A very good trainer friend of mine gave me the best advice in the world for dominence problems in small or large dogs. It's called the dominent down and it works like this.Go to your dog and lay him on his side, (dont make any reasuring sounds or talk to him during this whole process by the way. Don't even look at him) He'll probably fight you on this but be persistant,(Don't Let Him Win!) Hold him down, (gently of course) until he stoppes fighting you and lays still. Then let him up, (still without looking at him or talking to him) Start out doing this a few times a day in short intervals. After a while he should let you do it and not resist you in any way. Some dogs are more dominant than others and take a longer time to come around. I have seen this do wonders with dominent or aggressive dogs. For tougher dogs you may need to increce the time you hold them down. As your companions actions improve you can cut it down to twice then once and then not at all. If at any time the behavior starts up again go back to three times a day. It's a way of showing them where they stand without showing any aggressive yourself. I believe that showing aggression to a dog only breeds fear which in turn breeds more aggression. It's a vicious circle.
I would NEVER recommend physically forcing a dog down to establish your position in the pack.
- It doesn't work. An alpha never uses physical force to take their position. Only lower ranked pack members use force to try to fight for status.
- You're asking for trouble. Forcing a dog down is a threat to the dog...a deadly threat to a dog. Speaking from experience of restraining dogs in a veterinary practice, this is not something to do on your own if you don't want to be bitten.
Hitting a dog does absolutely nothing other than make them hand shy. Punishment has to be done very precisely to work. It must be done at the exact time of the behavior you dislike. It must be strong enough to get a reaction. It must be followed by an opportunity to do the correct behavior and be rewarded for it. If you can't do that, then you shouldn't punish the dog.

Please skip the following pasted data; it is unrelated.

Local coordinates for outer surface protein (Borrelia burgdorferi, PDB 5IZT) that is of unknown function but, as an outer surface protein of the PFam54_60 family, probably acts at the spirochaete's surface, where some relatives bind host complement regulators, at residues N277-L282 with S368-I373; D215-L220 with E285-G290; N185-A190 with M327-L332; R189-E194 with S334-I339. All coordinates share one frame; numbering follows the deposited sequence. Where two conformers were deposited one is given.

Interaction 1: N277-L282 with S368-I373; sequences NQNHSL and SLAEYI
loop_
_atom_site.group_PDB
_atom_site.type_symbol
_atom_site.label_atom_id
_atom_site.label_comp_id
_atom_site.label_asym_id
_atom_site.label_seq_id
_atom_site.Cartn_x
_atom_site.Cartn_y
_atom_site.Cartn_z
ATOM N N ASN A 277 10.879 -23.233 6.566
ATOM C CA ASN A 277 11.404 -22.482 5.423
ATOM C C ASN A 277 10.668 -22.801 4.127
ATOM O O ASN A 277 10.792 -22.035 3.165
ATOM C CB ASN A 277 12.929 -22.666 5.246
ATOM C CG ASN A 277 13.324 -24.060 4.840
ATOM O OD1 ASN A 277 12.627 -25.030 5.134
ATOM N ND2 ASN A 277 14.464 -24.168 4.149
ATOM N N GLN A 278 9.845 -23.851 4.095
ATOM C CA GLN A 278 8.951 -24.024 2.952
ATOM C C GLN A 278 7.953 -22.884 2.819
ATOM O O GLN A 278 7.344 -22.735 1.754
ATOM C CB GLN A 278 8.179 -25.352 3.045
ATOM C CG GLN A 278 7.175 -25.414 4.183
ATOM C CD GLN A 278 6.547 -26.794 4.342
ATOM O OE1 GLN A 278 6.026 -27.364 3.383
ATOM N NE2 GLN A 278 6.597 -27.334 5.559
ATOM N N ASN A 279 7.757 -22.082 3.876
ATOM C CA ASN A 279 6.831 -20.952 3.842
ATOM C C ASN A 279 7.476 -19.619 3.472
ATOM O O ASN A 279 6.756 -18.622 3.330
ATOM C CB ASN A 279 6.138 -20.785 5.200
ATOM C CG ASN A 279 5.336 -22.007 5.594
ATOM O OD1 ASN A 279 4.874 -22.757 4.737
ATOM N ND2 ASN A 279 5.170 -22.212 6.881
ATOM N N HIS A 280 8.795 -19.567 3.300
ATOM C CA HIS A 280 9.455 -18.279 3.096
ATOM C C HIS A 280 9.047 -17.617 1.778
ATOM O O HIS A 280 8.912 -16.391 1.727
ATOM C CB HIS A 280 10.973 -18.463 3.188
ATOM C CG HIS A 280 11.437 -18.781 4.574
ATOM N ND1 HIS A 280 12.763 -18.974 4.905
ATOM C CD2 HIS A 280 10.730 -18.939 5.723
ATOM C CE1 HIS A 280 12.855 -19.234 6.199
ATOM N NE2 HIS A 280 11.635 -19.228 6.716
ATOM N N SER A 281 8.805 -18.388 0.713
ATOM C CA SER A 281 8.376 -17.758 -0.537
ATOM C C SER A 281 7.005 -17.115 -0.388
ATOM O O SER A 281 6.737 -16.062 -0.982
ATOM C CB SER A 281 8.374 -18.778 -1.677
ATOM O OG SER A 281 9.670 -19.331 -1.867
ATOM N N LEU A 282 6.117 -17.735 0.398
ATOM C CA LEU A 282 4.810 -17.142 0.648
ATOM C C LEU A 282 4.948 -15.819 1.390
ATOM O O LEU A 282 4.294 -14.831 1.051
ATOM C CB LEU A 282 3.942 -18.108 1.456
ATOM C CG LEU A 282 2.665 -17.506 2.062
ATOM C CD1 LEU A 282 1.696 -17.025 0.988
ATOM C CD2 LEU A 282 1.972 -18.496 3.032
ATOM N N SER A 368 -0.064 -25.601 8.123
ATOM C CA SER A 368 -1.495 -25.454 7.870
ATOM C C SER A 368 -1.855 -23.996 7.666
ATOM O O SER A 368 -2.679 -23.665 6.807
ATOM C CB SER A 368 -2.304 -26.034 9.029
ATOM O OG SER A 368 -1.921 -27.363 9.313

Now back onto the subject of dogs growling at you:
Usually, this is an issue you can think of as insecurity. The dog is not sure of things and has learned to address them himself rather than look to you for guidance. He is the leader of the pack. It works. He growls, you back off. He growls, he doesn't lose his place on your lap/the couch/etc.
I have a few general recommendations I'll post, but I highly, highly, HIGHLY recommend you seek a veterinary behaviorist or a trainer experience in using positive, motivational methods based on learning theory for treating behavior problems.
1. Leading the Dance/NILIF/Boot Camp Program. Basically the dog has to do something beore any attention, food, petting, etc. Susan Garret's book Ruff Love is good. This link is also wonderful. http://www.shirleychong.com/keepers/dance.html
2. Get into obedience class. Find one that is based on positive, motivational methods. Clicker training is great fun. Take a basic family dog class and 2-3 more sessions (either more advanced obedience or even just a tricks class). This is a great bonding experience. This is a wonderful relationship-building experience.
3. Take up all toys. You start and end all games with good toys. I'd leave down a couple of boring nylabones/sterile bones and kong-type toys to chew on.
4. All food comes from you. Hand feed meals. Make the dog do something for each piece of food. You can also use special food toys that come from you. They're mentally entertaining - a tired dog is a good dog.
5. Set a schedule. You lead the game and the dog will catch on. Dogs thrive on a schedule and it has them looking to you rather than them deciding when to do what.
6. 2 short training sessions daily. It is fun, builds your relationship, and exercises your dog.
7. Daily long down (this is in Leading the Dance) 15+ minutes.